Biology /​ Epidemiology

  • Does modern societal structure (e.g., international travel, dense populations, etc.) limit how much we can infer based on historical base rates, e.g., relating to risks from naturally emerging pathogens.

  • Quantitative investigation of tech capabilities required for broad environmental nucleic acid surveillance to be useful

  • Primer/​prolegomena to pandemic vaccinology (i.e. EUA, HCTs, funding, etc.)

  • How many select agents /​ dangerous pathogens have been synthesized and rebooted (i.e. how many recipes are actually out there) - perhaps both the specific pathogens and close relatives that are likely to work too

  • Examining dual-use potential of certain efforts, e.g. Australia’s recurring attempts to engineer viruses to wipe out pests

  • Quantifying/​estimating number of labs capable of engineering/​synthesising a certain pathogen, e.g. influenza virus, SARS-CoV-2

    • (There is currently-ongoing work doing this for smallpox)

  • Potential work around sensor-building projects for universal surveillance (e.g., how to build them into earbuds)

  • Write /​ find a single solid reference on “list-based sequence screening is flawed”

  • Dataset of different viral pathogens which have emerged or are discussed as novel/​emerging diseases for both humans and animals, by viral realm and kingdom, Baltimore classification, transmission method, and region.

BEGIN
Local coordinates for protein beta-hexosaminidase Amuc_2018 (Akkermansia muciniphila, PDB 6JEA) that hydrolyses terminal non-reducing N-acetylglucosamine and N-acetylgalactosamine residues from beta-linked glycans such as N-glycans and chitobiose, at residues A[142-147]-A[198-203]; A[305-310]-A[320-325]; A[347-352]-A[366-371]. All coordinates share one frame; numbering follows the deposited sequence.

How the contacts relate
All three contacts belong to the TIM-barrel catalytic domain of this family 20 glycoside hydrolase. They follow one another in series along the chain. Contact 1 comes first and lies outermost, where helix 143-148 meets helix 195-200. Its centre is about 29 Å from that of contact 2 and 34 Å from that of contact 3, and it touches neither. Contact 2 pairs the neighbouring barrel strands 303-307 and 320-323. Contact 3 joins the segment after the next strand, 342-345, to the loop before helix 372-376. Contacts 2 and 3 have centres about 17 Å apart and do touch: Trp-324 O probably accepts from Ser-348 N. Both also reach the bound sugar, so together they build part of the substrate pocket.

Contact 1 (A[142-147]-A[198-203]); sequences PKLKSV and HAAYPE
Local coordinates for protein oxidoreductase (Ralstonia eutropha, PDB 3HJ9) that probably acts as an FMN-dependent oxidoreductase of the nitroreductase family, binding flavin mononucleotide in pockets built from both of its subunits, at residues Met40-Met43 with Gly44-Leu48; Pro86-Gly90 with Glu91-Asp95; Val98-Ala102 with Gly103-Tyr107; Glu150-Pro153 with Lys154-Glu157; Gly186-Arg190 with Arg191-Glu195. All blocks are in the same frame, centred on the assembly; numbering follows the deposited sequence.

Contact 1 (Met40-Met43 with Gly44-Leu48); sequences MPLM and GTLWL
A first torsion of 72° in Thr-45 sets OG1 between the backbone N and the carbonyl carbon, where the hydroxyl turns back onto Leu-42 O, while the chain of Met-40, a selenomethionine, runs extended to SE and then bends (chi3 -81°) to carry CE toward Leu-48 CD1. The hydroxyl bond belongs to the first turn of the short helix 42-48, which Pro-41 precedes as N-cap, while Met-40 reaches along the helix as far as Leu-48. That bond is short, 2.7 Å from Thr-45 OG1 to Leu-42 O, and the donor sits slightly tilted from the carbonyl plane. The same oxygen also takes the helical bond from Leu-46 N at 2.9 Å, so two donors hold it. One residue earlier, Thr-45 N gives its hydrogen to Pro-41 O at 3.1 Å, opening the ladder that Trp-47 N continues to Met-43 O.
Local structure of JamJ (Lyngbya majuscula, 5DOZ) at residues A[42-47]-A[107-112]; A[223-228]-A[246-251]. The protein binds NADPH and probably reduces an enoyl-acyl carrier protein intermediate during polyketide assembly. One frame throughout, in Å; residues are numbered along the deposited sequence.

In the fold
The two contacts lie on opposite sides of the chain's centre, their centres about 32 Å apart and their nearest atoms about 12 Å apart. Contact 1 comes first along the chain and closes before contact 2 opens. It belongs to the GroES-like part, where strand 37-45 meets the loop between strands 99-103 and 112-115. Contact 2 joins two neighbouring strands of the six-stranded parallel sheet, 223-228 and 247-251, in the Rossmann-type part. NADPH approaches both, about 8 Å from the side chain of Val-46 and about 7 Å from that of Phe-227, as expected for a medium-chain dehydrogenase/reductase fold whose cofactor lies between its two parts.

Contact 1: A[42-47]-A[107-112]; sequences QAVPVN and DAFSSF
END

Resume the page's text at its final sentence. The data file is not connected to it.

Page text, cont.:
• Comparative Analysis: How do different current /​ proposed forms of bio-surveillance help identify and respond to different types of diseases and risks.

  • Numerical steers on speed on biotech democratisation (e.g. how representative is CRISPR from nature paper to iGEM team in < 1 year?) UPDATE August 2021: See this paper, per comment by Tessa.

    • Could look at cost for things besides synthesis/​sequencing over time

    • Other measures for how methods in standard bioengineer equilibrium


  • Comprehensive archive of career routes of people currently at the top of the biosecurity industry (mainly for useful stats gathering eg how many degrees on average does each person have, what age did they get to the position they currently hold).

    • International comparisons would also be interesting.

) As an aside, this brainstorming was an interesting group activity involving a collaborative Google doc, and it led to a lot of knowledge sharing about what existed that not everyone knew about, and was very productive for me, and several others said they enjoyed it /​ found it useful.